Marcel's Grandmother's Spelt Bread (Dinkelbrot)
Marcel's Grandmother's Spelt Bread (1)
Marcel's Grandmother's Spelt Bread (2)
Marcel's Grandmother's Spelt Bread (Dinkelbrot)
We had a German exchange student stay with us for a couple of weeks recently. Marcel is about 17 years old, and we hit it off great. He shares an interest with me and my oldest son and daughter, who are about the same age as Marcel, in physics, math, computers, and music. He is one of the nicest, most polite young men I've met. One day I was making some sourdough bread in my kitchen, and I noticed Marcel paying very close attention to the process. He then mentioned that his grandmother, who lives with his family in Germany, frequently bakes breads, and he is a big fan of her breads. We quickly discovered that bread was another of our shared interests. He described going to a mill near his village and buying spelt flour and rye flour of a coarseness specified by his grandmother for her breads. What a difference from buying over the internet, as I tend to do here in NJ. So, I asked if he could recite some favorite recipes for me. He then got on the phone with his grandmother, and she emailed us two recipes, one of which is described here, and one will be described in a separate blog entry (potato bread). We had quite a time translating German baking terminology into English for my use, including struggling with the word edelhefe and with correct translations of some or the names of spices. Also, there was some confusion over methods of handling the dough, but eventually, I felt I had enough information to try these recipes. When Marcel returned to Germany, he also forwarded to me some photos he took of his grandmother's process.
I have photos of my process for this bread and the potato bread recipe. Since I did both at the same time, there is an intermingling of the two breads, but I hope it will be clear what is going on with each bread.
Marcel's Grandmother's Spelt Bread (Dinkelbrot) Recipe
- 800 grams whole spelt flour (I used Heartland Mills Spelt Flour)
- 500 grams warm water
- 16 grams salt
- 2 tsp anise seed
- 2 tsp caraway seed
- 1 cup nutritional yeast flakes (edelhefe in German, I used KAL brand)
- 1 packet active dry yeast (1.5 tsp instant yeast)
- 1 tsp honey
- shelled, roasted, unsalted pumpkin seeds or sunflower seeds (I used pumpkin seeds)
- butter for greasing the loaf pan
Autolyse and Yeast Proofing
Mix water and flour in bowl until flour is hydrated, and set aside for 30 minutes. Mix a small amount of flour with 1/2 cup of warm water, yeast, and the honey. Let sit for about 1/2 hour until it foams up. When I did this, the foam about doubled or tripled in volume and was very foamy.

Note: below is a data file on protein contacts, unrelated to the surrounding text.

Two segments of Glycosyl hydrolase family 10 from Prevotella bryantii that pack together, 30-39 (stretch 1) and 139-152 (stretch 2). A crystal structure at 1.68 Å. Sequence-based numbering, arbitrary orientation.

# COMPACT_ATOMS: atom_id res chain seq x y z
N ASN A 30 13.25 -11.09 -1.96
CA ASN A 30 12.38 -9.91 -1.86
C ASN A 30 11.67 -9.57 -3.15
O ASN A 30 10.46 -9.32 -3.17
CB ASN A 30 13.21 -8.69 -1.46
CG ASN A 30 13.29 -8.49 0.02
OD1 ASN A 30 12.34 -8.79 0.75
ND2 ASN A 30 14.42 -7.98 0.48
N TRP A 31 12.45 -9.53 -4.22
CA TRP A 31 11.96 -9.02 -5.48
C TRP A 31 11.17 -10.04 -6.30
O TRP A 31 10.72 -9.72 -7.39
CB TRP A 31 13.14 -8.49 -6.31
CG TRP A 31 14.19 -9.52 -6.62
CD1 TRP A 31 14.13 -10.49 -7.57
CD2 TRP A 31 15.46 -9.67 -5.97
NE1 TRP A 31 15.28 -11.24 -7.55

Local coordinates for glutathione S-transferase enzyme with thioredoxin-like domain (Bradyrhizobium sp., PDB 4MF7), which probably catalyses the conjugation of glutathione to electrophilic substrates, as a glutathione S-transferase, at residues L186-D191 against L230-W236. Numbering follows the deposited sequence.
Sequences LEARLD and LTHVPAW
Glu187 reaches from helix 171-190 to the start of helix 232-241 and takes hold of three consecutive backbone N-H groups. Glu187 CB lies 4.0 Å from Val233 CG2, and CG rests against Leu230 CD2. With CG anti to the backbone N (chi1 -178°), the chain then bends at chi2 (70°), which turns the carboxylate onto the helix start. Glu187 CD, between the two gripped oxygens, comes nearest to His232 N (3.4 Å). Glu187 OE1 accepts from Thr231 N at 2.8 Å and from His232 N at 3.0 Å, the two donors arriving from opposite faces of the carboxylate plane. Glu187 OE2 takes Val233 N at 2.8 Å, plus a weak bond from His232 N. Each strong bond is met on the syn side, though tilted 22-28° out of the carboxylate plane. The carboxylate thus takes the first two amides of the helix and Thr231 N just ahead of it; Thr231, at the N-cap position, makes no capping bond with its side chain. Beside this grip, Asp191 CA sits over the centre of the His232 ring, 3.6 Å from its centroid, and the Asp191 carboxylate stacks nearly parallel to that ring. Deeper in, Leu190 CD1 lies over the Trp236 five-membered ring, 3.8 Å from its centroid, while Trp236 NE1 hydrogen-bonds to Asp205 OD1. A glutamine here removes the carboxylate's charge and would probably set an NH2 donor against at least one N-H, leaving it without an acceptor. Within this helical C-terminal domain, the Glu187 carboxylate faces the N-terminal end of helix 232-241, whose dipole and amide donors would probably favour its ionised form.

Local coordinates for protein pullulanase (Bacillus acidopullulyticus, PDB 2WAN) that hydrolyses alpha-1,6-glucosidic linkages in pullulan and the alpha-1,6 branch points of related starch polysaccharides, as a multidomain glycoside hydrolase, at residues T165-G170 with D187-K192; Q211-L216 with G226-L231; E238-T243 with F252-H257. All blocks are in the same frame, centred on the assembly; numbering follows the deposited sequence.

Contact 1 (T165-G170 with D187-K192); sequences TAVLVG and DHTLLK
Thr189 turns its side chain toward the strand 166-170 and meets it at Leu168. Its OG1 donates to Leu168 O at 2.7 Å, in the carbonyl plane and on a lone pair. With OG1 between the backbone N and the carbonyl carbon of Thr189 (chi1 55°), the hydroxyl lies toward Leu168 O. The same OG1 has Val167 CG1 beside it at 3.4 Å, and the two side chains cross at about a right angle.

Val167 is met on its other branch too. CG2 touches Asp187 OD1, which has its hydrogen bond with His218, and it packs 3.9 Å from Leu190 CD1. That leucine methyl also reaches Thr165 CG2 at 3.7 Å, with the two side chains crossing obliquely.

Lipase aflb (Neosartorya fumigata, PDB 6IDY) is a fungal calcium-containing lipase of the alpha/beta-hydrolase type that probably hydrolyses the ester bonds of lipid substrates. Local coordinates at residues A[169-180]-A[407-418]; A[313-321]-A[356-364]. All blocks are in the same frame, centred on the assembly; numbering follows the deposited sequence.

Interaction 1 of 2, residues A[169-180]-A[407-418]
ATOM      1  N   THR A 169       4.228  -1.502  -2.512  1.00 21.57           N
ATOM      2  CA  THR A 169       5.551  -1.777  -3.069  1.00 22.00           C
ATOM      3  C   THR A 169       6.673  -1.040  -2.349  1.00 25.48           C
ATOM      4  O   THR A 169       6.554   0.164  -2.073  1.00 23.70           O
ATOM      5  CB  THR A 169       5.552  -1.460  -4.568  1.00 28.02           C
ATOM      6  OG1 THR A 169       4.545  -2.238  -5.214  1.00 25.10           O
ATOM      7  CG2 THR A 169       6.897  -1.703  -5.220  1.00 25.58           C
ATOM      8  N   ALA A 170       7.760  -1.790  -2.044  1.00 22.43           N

Mix and Knead
Mix in salt, spices, nutritional yeast flakes, the contents of the cup with the yeast, flour, water, and honey and mix in mixer or by hand. I found the dough a little dry at this point, so I added just a touch of water to facilitate mixing the ingredients. The dough was fairly stiff but somewhat sticky, even after the addition of a small amount of water. I kneaded it for just a couple of minutes to fully mix all the ingredients and to bring the consistency to more like a dough. The recipe Marcel's grandmother gave me doesn't specify any kneading at all. I suspect that is correct, and that I should actually have just stopped after minimal mixing, based on a photo she sent me of what the dough looks like after mixing. Mine rose more than hers appeared to, and I think the bread may be meant to be a bit more dense than what I came up with doing what I did here.
Put Bread in Loaf Pan
I greased the sides of a 9 inch glass loaf dish with butter and sprinkled pumpkin seeds onto the butter. The seeds barely stick to the sides, but they do stay in place. I then formed a stumpy batard, which I shaped in much the same way that JMonkey did in his whole wheat bread shaping video. Again, I may have done more shaping and kneading than was intended based on the pictures, as I look at them in retrospect. Marcel's grandmother has a picture that I now see may have been more significant than I thought where she simply dumps the dough straight out of the mixer and into the loaf dish. I believe there is less kneading and mixing intended by Marcel's grandmother than I did in my version here.
Bake - No Preheat
Slash the loaf down the center, and place the dish in a cold oven and turn the temperature to 400F for 90 minutes. The bread rises nicely as the oven preheats. I forgot to slash the loaf, so I tried to do it after about 15 minutes. The crust was already forming. You can see the result from the pictures, which is not all that pretty. Sorry, it would have worked beautifully to slash before putting it in the oven, even though the oven started out cold. Oh well, I'll do better next time. The internal temperature of the loaf was about 205F after 90 minutes, and the crust was quite thick, hard, and dark.